A church’s priority during a pastoral succession is another factor that, on its own, doesn’t make or break a church and that can be mitigated by robust communication and relationships. But the intent of a pastoral succession has repercussions that are significant enough to caution teams to be very intentional and prayerful about setting—and revisiting—their long-term transition goals.


“The values of the transition worked their way positively into the congregation. It changed the way we elders relate to the regular member. But it took a boatload of self-examination individually and collectively, speaking the truth in each other’s lives. It was worth it, but it was not easy.”


—A church elder at Intown Community Church, Atlanta, GA

. . .

These five themes pop up again and again throughout this report. They are the essentials of pastoral succession, as revealed by the data and reflected in secondary sources.

If you are a pastor, no matter your age or tenure at your current church, it’s time to think about future leadership. Who are the young adults and even teens in your congregation who are already leaders? Who among them demonstrates pastoral impulses to care for others, inspire action and speak up? Who do you see expressing a deep hunger to serve Christ? Make mentoring tomorrow’s church leaders a priority of your own ministry.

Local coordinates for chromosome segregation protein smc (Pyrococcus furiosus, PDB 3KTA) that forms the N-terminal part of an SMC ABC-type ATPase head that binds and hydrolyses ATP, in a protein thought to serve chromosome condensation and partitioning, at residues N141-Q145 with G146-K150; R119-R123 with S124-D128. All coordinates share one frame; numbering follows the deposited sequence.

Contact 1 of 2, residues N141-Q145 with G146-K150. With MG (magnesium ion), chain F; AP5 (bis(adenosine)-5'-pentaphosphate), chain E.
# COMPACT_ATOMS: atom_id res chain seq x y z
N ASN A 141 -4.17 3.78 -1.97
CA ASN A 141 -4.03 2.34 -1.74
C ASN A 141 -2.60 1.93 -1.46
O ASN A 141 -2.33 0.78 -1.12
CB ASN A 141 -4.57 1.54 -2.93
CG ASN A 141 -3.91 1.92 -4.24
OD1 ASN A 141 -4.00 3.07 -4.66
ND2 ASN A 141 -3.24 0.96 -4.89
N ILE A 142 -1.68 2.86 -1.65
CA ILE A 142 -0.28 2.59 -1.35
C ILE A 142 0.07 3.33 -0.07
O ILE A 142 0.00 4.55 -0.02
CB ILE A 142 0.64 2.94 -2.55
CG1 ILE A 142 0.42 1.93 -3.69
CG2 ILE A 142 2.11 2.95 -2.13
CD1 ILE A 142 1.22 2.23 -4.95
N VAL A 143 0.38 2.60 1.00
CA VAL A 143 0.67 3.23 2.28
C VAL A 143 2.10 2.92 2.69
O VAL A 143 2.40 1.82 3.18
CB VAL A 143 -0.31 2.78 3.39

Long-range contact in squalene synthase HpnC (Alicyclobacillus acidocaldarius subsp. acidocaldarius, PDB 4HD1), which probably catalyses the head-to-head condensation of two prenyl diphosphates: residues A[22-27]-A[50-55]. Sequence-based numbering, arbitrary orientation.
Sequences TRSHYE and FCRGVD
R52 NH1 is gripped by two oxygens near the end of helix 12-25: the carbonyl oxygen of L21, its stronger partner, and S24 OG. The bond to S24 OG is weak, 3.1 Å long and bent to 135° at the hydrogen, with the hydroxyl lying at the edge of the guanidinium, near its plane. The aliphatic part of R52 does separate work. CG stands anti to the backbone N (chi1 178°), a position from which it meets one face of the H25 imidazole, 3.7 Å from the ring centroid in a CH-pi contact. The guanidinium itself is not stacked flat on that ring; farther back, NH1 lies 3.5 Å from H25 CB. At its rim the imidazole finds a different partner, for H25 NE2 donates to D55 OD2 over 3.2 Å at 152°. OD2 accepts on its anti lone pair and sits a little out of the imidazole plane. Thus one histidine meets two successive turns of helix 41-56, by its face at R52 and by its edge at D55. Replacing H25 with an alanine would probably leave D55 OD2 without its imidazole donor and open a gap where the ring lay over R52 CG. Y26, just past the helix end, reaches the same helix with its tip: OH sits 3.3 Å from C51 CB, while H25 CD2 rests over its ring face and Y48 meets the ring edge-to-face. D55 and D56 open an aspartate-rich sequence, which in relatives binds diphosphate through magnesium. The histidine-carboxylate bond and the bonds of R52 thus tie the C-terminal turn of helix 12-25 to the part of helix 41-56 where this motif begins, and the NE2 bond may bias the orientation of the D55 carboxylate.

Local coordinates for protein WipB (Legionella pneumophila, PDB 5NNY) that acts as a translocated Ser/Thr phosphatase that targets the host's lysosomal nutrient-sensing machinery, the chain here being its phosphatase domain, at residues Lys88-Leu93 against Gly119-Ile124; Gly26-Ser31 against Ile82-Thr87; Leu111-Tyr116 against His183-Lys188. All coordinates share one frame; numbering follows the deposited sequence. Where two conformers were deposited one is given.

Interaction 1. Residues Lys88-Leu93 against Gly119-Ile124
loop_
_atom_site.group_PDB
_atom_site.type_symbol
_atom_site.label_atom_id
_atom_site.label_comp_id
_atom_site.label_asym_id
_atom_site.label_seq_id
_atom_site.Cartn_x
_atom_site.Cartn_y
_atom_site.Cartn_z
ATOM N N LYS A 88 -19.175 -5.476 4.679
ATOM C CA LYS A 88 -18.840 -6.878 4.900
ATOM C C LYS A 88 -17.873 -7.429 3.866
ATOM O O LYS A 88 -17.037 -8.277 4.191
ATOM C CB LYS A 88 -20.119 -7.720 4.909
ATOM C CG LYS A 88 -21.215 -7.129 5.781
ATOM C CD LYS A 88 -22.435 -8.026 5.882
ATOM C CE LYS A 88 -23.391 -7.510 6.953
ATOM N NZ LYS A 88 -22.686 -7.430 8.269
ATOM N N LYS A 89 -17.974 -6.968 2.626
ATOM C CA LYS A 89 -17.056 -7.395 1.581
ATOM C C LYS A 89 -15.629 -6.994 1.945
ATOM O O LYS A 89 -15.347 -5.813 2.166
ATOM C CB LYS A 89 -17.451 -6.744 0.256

Whether you are a pastor or a lay leader, start the succession conversation now among your fellow leaders. It may be awkward at first, especially if the senior pastor is not planning to retire any time soon, but the only way to normalize talking about an uncertain future (even a very distant future) is to get started and then keep at it until it becomes normal. Long before a change is on the immediate horizon, working through Field Guide 1 together can help your church be ready when the day comes.

More than anything, good communication across teams and congregations is the heartbeat of healthy transition. Now is the time to assess communication strengths and weaknesses, to broaden and hone inadequate skills, and to deepen relational roots so that you thrive together in every season to come.




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Appendix A - Additional Contributors